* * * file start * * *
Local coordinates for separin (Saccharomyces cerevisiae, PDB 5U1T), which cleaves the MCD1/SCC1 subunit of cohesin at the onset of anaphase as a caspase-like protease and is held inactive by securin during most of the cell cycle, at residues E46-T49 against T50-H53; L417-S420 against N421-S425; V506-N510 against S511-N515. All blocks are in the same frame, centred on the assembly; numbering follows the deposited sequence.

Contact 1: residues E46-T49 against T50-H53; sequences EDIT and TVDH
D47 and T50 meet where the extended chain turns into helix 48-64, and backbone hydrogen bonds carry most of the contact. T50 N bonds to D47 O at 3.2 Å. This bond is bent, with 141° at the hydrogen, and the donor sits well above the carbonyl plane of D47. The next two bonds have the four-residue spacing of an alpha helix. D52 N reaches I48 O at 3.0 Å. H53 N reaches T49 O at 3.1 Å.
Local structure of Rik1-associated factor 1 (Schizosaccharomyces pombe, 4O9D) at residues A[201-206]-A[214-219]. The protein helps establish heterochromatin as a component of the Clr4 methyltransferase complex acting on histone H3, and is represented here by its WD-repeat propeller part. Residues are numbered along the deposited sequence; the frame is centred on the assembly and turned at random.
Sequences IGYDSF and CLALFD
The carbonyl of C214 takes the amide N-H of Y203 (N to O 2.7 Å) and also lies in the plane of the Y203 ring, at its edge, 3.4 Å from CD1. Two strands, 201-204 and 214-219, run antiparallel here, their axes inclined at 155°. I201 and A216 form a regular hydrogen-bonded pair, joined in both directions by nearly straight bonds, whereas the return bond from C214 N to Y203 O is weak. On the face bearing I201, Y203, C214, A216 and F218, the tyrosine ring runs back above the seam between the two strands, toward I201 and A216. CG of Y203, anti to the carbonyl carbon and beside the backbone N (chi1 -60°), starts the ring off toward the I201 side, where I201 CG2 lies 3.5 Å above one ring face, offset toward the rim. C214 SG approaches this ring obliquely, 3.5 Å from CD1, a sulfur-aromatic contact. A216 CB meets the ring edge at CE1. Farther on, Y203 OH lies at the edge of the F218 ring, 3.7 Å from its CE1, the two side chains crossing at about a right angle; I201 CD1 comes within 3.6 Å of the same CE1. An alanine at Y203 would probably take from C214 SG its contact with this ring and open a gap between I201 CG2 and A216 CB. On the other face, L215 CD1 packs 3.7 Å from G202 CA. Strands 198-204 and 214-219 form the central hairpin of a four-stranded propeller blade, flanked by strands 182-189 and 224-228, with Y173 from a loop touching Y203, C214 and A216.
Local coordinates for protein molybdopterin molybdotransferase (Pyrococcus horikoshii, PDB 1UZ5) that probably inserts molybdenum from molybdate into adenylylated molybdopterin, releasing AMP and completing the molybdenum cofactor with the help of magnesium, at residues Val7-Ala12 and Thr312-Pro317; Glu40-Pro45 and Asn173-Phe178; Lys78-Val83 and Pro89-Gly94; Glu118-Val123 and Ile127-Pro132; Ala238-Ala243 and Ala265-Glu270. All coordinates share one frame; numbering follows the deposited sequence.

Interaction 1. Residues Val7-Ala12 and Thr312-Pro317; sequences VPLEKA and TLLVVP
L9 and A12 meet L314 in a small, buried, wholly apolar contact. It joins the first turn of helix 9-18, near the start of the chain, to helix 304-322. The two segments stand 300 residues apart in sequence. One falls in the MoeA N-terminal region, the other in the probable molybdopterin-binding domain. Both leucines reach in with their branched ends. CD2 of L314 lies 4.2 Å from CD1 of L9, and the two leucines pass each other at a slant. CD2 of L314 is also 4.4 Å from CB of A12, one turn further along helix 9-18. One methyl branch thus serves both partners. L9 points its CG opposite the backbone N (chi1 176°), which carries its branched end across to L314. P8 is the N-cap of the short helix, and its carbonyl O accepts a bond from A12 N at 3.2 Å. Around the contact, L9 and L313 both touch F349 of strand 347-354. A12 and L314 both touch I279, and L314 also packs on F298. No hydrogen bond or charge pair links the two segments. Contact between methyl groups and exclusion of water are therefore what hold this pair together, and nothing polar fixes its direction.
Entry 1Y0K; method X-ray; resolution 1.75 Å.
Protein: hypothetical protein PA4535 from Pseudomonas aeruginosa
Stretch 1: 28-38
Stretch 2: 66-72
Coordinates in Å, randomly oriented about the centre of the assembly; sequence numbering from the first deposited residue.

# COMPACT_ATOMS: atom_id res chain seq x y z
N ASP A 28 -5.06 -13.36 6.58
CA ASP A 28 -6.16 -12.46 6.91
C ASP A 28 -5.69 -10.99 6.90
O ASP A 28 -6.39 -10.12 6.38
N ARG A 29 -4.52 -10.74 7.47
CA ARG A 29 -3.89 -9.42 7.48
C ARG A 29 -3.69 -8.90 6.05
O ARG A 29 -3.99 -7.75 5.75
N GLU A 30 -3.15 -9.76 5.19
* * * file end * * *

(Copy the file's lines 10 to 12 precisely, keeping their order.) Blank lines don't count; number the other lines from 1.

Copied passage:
Entry 1Y0K; method X-ray; resolution 1.75 Å.
Protein: hypothetical protein PA4535 from Pseudomonas aeruginosa
Stretch 1: 28-38